Gottlieb Eliel Saarinen (/ˈsɑːrɪnən/, Finnish: [ˈelie̯l ˈsɑːrinen]; August 20, 1873 – July 1, 1950) was a Finnish-American architect known for his work with art nouveau buildings in the early years of the 20th century. He was also the father of famed architect Eero Saarinen.[1][2]

Eliel Saarinen
Eliel Saarinen in early 1900s
Gottlieb Eliel Saarinen

August 20, 1873
DiedJuly 1, 1950(1950-07-01) (aged 76)
SpouseLoja Saarinen
AwardsAIA Gold Medal
  • Finnish pavilion at the World Fair of 1900

Life and work in Finland

Armas Lindgren, Eliel Saarinen, Albertina Östman, and Herman Gesellius in the late 1890s

Saarinen was educated in Helsinki at the Helsinki University of Technology. From 1896 to 1905 he worked as a partner with Herman Gesellius and Armas Lindgren at the firm Gesellius, Lindgren, Saarinen. His first major work with the firm, the Finnish pavilion at the Paris 1900 World Fair, exhibited an extraordinary convergence of stylistic influences: Finnish wooden architecture, the British Gothic Revival, and the Jugendstil. Saarinen's early manner was later christened the Finnish National Romanticism and culminated in the Helsinki Central railway station (designed 1904, constructed 1910–14).[1]

From 1910 to 1915 he worked on the extensive city-planning project of Munksnäs-Haga and later published a book on the subject. In January 1911 he became a consultant in city planning for Tallinn, Governorate of Estonia and was invited to Budapest to advise in city development. In 1912, a brochure written by Saarinen about the planning problems of Budapest was published. He was runner up behind Walter Burley Griffin in an international competition to design the new Australian capital city of Canberra in 1912, but the following year he received the first place award in an international competition for his plan of the city of Reval, now known as Tallinn. From 1917 to 1918 Saarinen worked on the city-plan for greater Helsinki. He also designed a series of postage stamps issued 1917 and the Finnish markka banknotes introduced in 1922.[1]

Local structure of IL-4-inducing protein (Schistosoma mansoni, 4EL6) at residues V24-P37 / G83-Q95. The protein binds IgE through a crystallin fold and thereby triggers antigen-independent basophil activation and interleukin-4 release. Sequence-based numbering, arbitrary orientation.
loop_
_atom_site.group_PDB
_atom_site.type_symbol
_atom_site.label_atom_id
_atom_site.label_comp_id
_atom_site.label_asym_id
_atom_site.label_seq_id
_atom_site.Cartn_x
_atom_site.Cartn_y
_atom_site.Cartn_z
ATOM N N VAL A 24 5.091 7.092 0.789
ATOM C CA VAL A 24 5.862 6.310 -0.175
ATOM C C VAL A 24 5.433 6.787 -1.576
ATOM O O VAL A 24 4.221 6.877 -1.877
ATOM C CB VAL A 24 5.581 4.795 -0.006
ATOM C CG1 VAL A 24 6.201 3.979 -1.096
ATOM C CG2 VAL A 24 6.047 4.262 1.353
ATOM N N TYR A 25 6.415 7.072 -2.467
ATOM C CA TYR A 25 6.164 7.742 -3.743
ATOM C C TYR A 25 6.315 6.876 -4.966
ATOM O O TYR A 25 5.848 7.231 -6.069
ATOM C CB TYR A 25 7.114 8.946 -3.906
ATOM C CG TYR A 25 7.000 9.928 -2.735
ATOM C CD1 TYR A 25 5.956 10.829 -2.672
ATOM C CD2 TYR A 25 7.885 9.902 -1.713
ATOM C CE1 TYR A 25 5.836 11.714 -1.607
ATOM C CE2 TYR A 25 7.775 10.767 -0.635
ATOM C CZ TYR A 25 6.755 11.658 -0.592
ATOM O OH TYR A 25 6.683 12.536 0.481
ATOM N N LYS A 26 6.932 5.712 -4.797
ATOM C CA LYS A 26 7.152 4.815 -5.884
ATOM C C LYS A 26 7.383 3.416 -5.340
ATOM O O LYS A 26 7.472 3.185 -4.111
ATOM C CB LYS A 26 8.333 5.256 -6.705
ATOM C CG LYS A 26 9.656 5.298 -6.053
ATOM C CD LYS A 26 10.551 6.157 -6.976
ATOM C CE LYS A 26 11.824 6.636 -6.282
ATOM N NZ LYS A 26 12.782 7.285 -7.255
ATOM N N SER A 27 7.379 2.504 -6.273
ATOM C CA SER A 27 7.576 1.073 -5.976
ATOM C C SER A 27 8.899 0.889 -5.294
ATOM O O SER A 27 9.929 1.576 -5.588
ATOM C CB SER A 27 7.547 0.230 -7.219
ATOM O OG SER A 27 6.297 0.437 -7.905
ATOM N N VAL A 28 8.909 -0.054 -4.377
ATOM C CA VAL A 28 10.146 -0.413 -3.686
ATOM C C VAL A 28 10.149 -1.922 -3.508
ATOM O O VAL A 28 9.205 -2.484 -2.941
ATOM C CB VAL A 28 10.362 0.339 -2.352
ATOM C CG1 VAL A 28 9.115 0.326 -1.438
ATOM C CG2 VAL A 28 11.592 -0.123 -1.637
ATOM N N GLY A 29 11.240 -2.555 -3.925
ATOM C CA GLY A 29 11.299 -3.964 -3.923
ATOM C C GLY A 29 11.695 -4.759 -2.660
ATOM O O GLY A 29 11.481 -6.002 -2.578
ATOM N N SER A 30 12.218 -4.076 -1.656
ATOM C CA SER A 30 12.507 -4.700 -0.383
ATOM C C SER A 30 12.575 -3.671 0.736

After the divorce from his first wife, Mathilde (who then married Herman Gesellius), on March 6, 1904, Saarinen married his second wife, Louise (Loja) Gesellius, a sculptor in Helsinki, and the younger sister of Herman Gesellius. They had a daughter Eva-Lisa (Pipsan) on March 31, 1905, and a son Eero on August 20, 1910.[1]

Move to the United States


Eliel Saarinen moved to the United States in 1923 after his competition entry for the Tribune Tower in Chicago, Illinois, won second place. While it was not built, the streamlined design inspired the architecture of many other skyscrapers.[3] Saarinen first settled in Evanston, Illinois, where he worked on his scheme for the development of the Chicago lake front. In 1924 he became a visiting professor at the University of Michigan.[1]

In 1925 George Gough Booth asked him to design the campus of Cranbrook Educational Community, intended to be an American equivalent to the Bauhaus. Saarinen taught there and became president of the Cranbrook Academy of Art in 1932. Among his student-collaborators were Ray Eames (then Ray Kaiser) and Charles Eames; Saarinen influenced their subsequent furniture design.[1]